Imagine waking up for work realizing that what you do today is worth less than yesterday. Stephen Wentzell reports on a rally the Quinpool Road Superstore in support of Loblaw and Sobeys grocery store workers across the country who have seen their wages clawed back 15% despite remaining on the front lines of a pandemic.
Seven years after Andrella David, a Black resident of Upper Hammonds Plains, was falsely accused of shoplifting at the Tantallon Sobeys store, the company finally made the commitments the community had been asking for. All it took was for the Sobeys’ lawyers to step aside, says an overjoyed Rev. Lennett Anderson.
“Sobeys regrets that this matter has taken so long to come to a conclusion.” That’s the best Sobeys can come up with in terms of apology in a recent racial profiling case. By skillfully exploiting flaws in Human Rights legislation Sobeys almost got away with racism. Good thing Ms. Andrella David and the residents of Upper Hammonds Plains had other ideas.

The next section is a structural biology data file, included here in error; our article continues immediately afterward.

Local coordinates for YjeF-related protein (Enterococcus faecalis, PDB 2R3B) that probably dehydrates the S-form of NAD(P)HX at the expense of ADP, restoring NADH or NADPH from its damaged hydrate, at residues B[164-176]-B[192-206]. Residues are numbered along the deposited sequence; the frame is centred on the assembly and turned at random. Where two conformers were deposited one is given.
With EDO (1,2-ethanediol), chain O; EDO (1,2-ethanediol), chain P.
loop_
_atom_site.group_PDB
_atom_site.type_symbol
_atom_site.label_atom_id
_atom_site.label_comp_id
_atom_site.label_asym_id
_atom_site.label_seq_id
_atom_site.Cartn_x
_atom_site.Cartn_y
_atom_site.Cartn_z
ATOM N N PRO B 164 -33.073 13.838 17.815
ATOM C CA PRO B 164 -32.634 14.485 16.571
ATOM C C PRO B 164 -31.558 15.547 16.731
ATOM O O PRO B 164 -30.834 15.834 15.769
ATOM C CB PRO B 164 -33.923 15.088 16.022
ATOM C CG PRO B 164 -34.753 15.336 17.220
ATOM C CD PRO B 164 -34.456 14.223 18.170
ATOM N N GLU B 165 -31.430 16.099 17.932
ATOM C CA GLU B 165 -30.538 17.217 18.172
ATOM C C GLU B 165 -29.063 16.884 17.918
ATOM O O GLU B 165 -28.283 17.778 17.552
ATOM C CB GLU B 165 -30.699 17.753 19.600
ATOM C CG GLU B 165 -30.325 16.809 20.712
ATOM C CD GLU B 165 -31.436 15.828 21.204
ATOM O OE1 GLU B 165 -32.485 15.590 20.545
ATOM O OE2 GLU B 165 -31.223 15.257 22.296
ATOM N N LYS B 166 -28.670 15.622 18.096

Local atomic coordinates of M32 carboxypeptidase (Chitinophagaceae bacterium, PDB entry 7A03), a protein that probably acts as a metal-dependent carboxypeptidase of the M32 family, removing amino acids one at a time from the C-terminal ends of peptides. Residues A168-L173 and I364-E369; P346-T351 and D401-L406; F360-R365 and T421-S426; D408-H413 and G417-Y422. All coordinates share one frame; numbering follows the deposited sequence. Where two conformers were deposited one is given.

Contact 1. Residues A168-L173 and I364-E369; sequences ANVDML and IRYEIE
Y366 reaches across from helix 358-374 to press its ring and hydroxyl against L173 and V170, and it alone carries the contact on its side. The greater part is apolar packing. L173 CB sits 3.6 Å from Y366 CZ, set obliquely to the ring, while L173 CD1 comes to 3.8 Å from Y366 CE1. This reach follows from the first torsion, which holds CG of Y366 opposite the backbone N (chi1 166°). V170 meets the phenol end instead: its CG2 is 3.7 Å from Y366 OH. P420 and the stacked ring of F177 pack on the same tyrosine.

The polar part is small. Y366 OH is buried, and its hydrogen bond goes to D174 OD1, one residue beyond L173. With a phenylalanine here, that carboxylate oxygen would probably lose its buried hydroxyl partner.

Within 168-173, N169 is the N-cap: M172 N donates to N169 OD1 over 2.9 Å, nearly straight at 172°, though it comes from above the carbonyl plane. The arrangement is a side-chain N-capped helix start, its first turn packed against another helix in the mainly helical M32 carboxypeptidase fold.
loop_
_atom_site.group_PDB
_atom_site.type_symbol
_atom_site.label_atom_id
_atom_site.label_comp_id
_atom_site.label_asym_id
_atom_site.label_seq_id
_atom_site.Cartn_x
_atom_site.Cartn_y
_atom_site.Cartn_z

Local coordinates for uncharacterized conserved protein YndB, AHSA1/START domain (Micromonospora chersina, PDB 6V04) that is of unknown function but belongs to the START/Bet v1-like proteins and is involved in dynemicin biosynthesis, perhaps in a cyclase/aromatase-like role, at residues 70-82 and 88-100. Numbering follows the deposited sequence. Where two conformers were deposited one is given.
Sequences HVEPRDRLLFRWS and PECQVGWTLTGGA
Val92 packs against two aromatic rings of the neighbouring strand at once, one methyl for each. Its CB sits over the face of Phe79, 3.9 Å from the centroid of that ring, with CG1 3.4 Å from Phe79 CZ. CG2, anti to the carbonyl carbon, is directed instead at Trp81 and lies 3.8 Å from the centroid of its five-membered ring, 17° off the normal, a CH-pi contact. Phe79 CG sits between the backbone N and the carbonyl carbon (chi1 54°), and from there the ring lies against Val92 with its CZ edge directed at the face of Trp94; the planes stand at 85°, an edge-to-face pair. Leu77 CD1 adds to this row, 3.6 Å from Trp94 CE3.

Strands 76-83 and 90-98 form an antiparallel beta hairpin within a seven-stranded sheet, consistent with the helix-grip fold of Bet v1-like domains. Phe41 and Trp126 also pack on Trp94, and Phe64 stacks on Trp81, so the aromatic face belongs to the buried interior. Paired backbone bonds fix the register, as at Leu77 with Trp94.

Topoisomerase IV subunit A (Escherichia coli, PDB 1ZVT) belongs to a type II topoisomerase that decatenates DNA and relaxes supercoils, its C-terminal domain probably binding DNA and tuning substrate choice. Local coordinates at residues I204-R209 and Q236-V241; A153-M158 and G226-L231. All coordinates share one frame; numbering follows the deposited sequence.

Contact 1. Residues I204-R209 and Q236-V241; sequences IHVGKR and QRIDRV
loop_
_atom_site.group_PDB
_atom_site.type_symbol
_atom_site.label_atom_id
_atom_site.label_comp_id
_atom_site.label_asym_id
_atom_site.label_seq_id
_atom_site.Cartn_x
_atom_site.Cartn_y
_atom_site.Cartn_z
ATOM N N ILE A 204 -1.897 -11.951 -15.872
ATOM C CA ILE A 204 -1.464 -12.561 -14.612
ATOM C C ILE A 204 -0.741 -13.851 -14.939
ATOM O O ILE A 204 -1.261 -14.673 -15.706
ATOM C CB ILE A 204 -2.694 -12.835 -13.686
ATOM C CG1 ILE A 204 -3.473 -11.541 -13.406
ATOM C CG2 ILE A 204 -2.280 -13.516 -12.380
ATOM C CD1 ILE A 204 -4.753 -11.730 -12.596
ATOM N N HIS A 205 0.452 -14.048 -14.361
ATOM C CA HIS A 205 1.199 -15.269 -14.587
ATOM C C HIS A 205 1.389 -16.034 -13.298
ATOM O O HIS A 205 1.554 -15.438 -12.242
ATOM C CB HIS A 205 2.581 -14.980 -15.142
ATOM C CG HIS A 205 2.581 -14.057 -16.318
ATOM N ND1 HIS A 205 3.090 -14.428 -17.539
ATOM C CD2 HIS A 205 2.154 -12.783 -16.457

Andrella David, a victim of shopping while black at the Sobeys store in Tantallon, continues to wait for an apology by the large grocery chain. “This was never about the money for me; it has always been about the dignity and respect that I deserve,” she writes in a recent statement.
Not getting the apology for racial profiling they are looking for, the African United Baptist Association is calling for a boycott of Sobeys stores in their communities. And the boycott may well soon spread to the Atlantic provinces.
An interview with Rev. Lennett Anderson, organizer of the Sobeys anti-racism rally in Tantallon: “Race is not a card I play, it’s the life I live.”
Sobeys is appealing a racial profiling decision by the Human Rights Commission. Protesters gathered at the Tantallon Sobeys to show their displeasure. “We are asking Sobeys not to drag an innocent woman into this process all over again, re-victimizing the victim.”